Of course, there are limits to what this self-reported information can capture as it cannot determine whether these levels of confidence are really warranted. For example, there could be more fake news on the Internet that go unnoticed (despite a high level of confidence in one’s own ability to detect it) or news that is mistakenly believed to be fabricated. Further research could help uncover these different possibilities. It is already clear, however, that Americans perceive fake political news on the Internet as a constant threat – but see themselves as being quite adept at knowing when a story is fabricated.

Almost a quarter of Americans say they shared fake political news online

Some Americans claim to have contributed directly to the spread of fake news by sharing it themselves. About a quarter (23%) say they have ever shared such stories, while roughly equal parts know they knowingly and unknowingly shared fictional news.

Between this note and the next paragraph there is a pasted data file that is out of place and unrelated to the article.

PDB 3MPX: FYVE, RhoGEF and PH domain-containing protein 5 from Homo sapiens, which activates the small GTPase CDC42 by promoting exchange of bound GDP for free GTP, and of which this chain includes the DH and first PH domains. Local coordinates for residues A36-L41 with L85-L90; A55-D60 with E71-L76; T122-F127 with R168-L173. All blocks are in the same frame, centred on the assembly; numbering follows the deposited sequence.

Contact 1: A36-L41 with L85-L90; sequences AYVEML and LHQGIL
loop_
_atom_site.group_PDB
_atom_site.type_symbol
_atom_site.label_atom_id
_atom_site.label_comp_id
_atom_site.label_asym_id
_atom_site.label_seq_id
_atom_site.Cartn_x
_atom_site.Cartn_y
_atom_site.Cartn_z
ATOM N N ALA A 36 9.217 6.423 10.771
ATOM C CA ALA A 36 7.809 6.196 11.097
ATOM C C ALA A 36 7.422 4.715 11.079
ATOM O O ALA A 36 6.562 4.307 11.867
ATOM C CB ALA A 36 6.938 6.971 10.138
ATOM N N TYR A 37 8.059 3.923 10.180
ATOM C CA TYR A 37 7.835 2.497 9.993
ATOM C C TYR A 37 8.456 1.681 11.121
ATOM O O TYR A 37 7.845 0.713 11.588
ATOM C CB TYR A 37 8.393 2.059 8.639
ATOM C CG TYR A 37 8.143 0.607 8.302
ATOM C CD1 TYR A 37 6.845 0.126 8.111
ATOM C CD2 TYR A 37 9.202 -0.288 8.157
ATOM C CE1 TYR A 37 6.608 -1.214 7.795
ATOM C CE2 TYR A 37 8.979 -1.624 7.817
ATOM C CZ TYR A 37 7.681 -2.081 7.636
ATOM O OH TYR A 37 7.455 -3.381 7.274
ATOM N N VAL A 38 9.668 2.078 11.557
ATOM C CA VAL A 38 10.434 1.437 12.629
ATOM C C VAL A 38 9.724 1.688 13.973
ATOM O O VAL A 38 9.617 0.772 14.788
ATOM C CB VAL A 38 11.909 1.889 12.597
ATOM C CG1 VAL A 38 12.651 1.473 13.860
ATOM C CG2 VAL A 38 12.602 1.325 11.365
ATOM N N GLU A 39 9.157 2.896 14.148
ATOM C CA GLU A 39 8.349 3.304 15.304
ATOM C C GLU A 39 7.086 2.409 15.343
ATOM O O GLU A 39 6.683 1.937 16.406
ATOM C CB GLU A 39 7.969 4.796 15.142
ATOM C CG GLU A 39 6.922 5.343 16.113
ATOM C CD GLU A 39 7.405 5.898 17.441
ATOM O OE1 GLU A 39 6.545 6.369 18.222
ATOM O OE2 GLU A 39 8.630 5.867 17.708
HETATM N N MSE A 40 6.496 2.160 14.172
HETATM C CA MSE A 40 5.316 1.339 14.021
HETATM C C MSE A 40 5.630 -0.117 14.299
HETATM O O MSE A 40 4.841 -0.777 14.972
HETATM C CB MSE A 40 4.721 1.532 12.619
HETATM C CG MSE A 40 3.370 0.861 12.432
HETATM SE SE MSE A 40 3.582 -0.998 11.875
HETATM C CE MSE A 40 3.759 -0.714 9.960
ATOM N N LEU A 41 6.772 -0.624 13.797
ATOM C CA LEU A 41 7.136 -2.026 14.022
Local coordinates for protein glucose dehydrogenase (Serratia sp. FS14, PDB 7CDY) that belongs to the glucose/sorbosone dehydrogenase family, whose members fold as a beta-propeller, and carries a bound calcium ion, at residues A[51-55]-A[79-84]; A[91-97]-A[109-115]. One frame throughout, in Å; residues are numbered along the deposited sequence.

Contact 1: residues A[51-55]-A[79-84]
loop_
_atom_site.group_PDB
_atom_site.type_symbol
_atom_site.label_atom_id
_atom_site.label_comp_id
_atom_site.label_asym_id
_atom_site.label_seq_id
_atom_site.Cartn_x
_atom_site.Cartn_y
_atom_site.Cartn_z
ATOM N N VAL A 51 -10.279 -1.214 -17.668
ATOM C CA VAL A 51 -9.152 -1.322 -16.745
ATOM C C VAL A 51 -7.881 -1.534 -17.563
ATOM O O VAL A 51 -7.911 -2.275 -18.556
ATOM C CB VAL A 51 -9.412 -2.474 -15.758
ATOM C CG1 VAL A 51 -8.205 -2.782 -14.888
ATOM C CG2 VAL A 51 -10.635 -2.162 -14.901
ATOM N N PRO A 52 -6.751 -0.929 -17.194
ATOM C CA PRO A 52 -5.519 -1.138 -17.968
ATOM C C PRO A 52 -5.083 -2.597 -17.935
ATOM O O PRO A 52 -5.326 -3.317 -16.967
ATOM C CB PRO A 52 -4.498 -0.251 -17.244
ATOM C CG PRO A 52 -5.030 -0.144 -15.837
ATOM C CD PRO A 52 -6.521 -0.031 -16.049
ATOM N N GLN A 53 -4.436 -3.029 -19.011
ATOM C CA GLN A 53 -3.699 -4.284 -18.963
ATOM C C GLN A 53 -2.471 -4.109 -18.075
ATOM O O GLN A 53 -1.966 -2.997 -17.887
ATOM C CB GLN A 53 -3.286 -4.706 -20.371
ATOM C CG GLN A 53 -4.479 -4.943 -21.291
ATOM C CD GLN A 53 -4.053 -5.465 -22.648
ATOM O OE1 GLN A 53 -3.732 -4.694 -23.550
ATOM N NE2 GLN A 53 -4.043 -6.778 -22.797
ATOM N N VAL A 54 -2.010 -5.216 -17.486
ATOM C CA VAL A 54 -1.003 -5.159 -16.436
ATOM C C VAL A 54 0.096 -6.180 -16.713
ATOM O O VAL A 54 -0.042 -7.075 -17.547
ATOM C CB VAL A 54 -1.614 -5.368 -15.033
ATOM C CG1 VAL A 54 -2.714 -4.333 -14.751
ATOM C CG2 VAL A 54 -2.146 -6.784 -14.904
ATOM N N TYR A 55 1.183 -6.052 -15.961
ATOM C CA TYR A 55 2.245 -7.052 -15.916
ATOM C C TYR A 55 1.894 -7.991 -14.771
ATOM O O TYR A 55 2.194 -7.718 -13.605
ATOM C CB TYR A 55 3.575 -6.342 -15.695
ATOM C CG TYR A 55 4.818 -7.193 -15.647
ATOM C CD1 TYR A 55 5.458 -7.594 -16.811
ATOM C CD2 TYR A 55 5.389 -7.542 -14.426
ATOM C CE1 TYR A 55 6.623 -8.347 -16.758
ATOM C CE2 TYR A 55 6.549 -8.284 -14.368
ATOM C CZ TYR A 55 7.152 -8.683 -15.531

As much as 16% of US adults say they accidentally spread fake political news and only later discover that it was entirely fabricated. This is more common among those who say they see such fake political news often (22%) than those who say they see less fake news (13%), even though there are no consistent demographic differences.

A similar percentage, 14%, say they shared fake news that they knew were made up – whether to spread misinformation, “call out” the stories as fake, for amusement or other reasons.

Taken these two questions together, about a quarter (23%) of American adults say they have ever knowingly or unknowingly shared a fake political news story online, with 7% both knowing this and knowing that they knew that a story was made. 9% only share when they don’t know and 7% only share when they know.

Social media, politicians, and the public are all called upon to prevent the spread of fabricated news